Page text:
In FIG. 1, a chopper 112 for modulating exciting light to improve the S/N ratio of a thermal lens signal, described later, is disposed close to an exciting light source 111 in the optical path of the exciting light, which is emitted from the exciting light source 111. The modulated exciting light has its direction of travel changed by a mirror 114, and then passes through a dichroic mirror 113. Out of the two faces of the dichroic mirror 113, detecting light from a detecting light source 120 is made to be incident on the face on the opposite side to the face on which the exciting light is incident. The detecting light is reflected by the dichroic mirror 113, thus becoming coaxial with the exciting light, and then the exciting light and the detecting light are led to a lens 10 having a suitable amount of chromatic aberration.

The lens 10 is held by a movable holder 15. In the present embodiment, the lens 10 is a gradient index rod lens. Note, however, that so long as the lens 10 has a predetermined amount of chromatic aberration, the lens 10 is not limited to a gradient index rod lens.

The rod lens 10 is comprised of a transparent cylindrical body made, for example, of glass or plastic, wherein the refractive index changes continuously from the center toward the periphery (see, for example, Japanese Examined Patent Application Publication (Kokoku) No. 63-63502).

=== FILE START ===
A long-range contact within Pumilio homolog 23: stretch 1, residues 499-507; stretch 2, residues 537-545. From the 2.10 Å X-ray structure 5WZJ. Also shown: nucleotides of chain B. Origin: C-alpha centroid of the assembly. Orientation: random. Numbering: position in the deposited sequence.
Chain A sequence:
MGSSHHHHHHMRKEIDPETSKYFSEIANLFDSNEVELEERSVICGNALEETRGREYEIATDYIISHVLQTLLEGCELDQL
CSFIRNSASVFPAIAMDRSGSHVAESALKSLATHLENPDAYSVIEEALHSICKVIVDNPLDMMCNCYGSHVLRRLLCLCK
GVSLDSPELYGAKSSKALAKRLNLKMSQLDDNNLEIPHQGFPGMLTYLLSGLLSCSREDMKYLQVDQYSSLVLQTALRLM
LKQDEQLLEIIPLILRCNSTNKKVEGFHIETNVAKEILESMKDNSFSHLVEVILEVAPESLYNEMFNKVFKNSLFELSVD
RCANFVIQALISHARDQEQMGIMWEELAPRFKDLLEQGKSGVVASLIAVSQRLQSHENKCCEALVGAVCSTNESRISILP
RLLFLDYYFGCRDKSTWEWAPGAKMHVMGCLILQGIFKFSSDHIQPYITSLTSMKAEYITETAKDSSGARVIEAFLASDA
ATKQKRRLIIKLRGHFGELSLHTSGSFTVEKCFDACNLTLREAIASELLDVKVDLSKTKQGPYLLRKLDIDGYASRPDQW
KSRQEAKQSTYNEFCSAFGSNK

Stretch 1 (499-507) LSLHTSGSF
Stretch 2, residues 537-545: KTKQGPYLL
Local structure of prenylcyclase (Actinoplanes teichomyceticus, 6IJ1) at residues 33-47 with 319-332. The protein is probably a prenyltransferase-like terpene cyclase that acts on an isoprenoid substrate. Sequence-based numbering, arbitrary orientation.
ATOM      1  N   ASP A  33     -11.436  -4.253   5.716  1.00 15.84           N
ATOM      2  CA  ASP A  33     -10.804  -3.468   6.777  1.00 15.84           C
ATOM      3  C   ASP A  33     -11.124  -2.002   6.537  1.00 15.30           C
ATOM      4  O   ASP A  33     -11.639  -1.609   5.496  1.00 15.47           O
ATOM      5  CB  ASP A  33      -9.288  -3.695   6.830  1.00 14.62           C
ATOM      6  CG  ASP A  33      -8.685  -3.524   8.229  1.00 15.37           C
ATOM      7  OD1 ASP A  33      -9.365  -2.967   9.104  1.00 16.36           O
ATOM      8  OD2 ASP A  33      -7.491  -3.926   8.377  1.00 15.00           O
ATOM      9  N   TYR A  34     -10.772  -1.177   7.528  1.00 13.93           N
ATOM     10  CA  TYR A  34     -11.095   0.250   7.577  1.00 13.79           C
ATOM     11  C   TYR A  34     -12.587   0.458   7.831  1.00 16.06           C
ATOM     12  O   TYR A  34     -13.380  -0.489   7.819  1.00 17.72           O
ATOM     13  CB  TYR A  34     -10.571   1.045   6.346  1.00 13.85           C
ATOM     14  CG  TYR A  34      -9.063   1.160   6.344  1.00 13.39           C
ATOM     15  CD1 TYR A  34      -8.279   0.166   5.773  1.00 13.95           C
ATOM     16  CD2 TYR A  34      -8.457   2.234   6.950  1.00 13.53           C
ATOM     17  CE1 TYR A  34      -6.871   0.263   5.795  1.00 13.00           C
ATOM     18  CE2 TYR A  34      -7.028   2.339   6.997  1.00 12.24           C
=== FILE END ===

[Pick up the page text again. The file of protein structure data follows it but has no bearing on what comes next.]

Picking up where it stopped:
Such a rod lens 10 is known as a converging light-transmitting body for which the refractive index n(r) at a position a distance r from the central axis in the radial direction is given approximately by the quadratic equation in r,
n(r)=n 0{1−(g 2/2) r 2},

wherein n0 represents the refractive index at the central axis, and g represents a quadratic distribution constant.

If the length z0 of the rod lens 10 is chosen to be in a range of 0<z0<π/2 g, then even though the rod lens 10 has flat end faces, the image formation characteristics of the rod lens 10 will be the same as those of an ordinary convex lens; when a parallel light beam is incident on the rod lens 10, a focal point will be formed at a position a distance s0 from the end of the rod lens 10 from which the light beam exits, where
s 0=cot (gz 0)/n 0 g.

The rod lens 10 may be manufactured, for example, using the following method.

A rod is first formed from a glass having as principal components thereof 57 to 63 mol % of SiO2, 17 to 23 mol % of B2O3, 5 to 17 mol % of Na2O, and 3 to 15 mol % of Tl2O, and then the glass rod is treated in an ion exchange medium such as a potassium nitrate bath, thus carrying out ion exchange between thallium ions and sodium ions in the glass and potassium ions in the medium, to give a refractive index distribution in the glass rod in which the refractive index decreases continuously from the center of the glass rod toward the periphery of the glass rod.